Why Halar®?

For those unfamiliar with the name, Halar® is the brand name of an ethylene and chlorotrifluoroethylene (ECTFE) copolymer sold by Belgian chemical company Solvay Solexis. Halar® is often considered a competitor to Chemours’ ETFE Teflon®, and is often used in similar applications.

Key strengths of Halar® include:

  • Strong chemical resistance
  • Thick coating layer ranging between 5 and 60 mils (0.005” to 0.06”)
  • Low porosity for superior protection in immersion applications

The major drawback to this polymer coating is its relatively low temperature resistance—Halar® will fail at temperatures in excess of 300 degrees Fahrenheit.

However, it’s not difficult to apply to a wire form. Halar is applied via a standard liquid spray equipment as it is composed of a high-adhesion primer and topcoat. This method of application ensures that different coating thickness may be applied depending on the basket and application’s needs.

Case Study: Building Halar®-Coated Steel Baskets for a Lens Manufacturer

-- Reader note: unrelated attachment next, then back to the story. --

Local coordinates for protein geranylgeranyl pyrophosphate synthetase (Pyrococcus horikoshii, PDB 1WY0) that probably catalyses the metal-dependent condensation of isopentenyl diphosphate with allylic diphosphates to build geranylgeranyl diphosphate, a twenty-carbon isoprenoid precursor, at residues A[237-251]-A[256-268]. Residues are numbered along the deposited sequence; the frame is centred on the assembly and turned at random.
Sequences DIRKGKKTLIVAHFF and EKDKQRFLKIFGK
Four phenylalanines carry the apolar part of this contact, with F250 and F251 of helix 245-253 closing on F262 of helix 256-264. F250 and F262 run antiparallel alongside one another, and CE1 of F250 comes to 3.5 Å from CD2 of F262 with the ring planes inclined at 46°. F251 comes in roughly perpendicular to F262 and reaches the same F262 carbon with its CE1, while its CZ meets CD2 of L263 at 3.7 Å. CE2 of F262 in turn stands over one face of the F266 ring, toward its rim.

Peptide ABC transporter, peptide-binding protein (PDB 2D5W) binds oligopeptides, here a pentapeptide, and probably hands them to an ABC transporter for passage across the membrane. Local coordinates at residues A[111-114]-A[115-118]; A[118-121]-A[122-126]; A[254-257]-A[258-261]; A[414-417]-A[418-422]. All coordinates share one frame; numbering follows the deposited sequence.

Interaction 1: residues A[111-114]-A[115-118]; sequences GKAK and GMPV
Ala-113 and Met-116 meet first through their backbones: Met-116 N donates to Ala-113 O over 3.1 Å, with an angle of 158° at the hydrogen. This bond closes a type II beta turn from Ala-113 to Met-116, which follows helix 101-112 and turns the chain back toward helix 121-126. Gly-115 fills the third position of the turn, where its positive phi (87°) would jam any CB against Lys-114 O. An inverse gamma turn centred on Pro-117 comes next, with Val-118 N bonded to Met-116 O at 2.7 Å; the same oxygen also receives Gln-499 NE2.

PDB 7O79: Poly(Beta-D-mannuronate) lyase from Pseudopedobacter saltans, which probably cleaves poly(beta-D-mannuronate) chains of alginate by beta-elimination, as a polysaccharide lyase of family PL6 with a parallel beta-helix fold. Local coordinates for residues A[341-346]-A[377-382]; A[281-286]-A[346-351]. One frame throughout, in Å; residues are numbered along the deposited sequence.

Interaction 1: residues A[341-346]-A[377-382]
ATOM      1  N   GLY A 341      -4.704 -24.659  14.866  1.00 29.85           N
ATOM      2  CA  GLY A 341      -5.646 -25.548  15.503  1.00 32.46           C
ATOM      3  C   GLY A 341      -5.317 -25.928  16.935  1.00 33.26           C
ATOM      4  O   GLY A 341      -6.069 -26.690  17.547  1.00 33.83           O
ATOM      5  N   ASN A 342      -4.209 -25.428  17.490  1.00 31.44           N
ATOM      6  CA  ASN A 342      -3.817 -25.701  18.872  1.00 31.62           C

No two manufacturers will have exactly the same manufacturing needs. There are countless variables in the manufacturing process, such as:

  • Equipment
  • Temperatures
  • Duration
  • Number of steps
  • Chemicals used
  • Environmental factors (humidity, salinity of the air, etc.)

Even two manufacturing plants producing similar products using similar processes might have slightly different needs based on location alone.

This is why it’s important to carefully consider all aspects of a manufacturing process when designing a custom parts cleaning basket. Simply copying an old design that worked for a different client without checking it against the new client’s process could result in disastrous consequences.

So, when Marlin was contacted to create custom steel wire baskets for a lens manufacturer, it wasn’t enough to just slap together an existing design—Marlin’s design team gathered comprehensive information about the client’s process, product, and manufacturing environment.

The end result was a custom Halar®-coated steel basket that would hold the client’s glass lenses safely through their coating process.